Gaudy Night

An older but none the less gripping mystery novel with Oxford at its heart is Dorothy L Sayer’s ‘Gaudy Night.’ Published in 1935 as the tenth in the popular Sayers crime series and since adapted for both television and theatre, the story is intriguing now both for its gripping plot and its telling portrayal of 1930s society.

The setting is the fictional all-female Shrewbury College but is largely based on Sayer’s experiences at Somerville College on Woodstock Road (which has admitted men since 1994.) Central to the plot is the issue of women’s right to academic education, which experienced turbulent times in the sexist social climate of 1930’s scholarly Oxford,  then predominantly male. Despite the absence of murder, the story is nevertheless an exciting physiological thriller laced with passion, revenge and more than a little scandal. Shrewsbury itself is brilliantly portrayed, the prejudices and pettiness that take place within the historic walls revealed in Sayer’s direct and unmistakably sardonic tone.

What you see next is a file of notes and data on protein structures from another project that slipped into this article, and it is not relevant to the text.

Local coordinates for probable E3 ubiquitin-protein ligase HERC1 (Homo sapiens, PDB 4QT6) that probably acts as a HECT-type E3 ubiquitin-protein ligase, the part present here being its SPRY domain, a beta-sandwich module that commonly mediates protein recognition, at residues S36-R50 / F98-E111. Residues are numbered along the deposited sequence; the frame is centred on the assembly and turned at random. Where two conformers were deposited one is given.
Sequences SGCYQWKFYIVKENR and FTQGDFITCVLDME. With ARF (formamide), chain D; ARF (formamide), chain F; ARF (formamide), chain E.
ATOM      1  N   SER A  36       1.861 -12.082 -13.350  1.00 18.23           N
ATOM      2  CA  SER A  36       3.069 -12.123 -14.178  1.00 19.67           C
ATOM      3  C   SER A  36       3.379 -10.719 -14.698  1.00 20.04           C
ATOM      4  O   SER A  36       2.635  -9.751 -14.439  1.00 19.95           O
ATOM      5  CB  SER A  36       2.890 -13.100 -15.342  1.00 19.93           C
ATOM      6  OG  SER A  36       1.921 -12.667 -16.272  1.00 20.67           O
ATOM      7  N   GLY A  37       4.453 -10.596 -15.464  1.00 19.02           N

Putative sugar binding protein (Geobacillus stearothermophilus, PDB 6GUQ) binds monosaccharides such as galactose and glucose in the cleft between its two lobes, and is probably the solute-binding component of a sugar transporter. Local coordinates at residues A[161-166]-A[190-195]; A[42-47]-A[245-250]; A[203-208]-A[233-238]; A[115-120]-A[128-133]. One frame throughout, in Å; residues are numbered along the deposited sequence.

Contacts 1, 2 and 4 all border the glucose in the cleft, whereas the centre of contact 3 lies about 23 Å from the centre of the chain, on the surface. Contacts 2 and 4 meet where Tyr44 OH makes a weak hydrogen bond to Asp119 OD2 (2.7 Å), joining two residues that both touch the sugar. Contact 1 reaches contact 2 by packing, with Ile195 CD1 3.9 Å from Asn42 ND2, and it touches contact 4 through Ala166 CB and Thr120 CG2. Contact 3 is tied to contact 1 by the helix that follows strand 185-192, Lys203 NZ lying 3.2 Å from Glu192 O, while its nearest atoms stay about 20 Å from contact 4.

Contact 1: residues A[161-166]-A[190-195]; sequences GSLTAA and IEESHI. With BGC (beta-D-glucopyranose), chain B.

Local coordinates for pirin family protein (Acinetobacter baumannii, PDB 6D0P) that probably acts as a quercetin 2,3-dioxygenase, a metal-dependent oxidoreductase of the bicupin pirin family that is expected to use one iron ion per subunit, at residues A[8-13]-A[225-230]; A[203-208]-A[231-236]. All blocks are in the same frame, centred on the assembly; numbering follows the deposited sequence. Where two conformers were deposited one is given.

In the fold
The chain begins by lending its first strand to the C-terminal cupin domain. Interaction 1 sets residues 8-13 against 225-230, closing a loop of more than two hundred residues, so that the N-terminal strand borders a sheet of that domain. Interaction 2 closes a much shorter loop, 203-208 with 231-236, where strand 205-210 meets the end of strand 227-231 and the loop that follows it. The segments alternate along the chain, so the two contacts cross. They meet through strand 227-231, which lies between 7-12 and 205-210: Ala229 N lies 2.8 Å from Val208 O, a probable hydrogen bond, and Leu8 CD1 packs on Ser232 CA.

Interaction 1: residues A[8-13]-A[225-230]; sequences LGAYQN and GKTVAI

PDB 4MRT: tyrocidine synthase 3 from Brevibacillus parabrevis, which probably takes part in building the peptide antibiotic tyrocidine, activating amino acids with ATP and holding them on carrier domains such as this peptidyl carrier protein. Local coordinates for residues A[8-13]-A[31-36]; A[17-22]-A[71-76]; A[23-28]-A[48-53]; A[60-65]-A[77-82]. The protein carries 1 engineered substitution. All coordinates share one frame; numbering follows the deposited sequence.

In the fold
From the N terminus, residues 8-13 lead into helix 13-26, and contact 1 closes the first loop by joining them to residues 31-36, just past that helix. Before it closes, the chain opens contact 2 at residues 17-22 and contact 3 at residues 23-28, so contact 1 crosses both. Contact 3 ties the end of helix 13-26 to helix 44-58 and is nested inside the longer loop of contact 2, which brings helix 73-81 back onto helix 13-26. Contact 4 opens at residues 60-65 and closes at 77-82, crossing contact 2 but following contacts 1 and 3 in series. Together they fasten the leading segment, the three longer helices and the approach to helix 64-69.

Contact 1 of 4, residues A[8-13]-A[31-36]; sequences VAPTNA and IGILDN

A spiralling concoction of vandalism, poison pen letters and death threats almost bring the college to its knees before the culprit is finally revealed, herself an ironic twist in an effective parody of an all-girls school caught in the climax of women’s rise to independence and a new wave of feminism. If you want a great crime read with a strong social context and a battle at its heart which many believe continues even today, make sure to add ‘Gaudy Night’ to your reading list!

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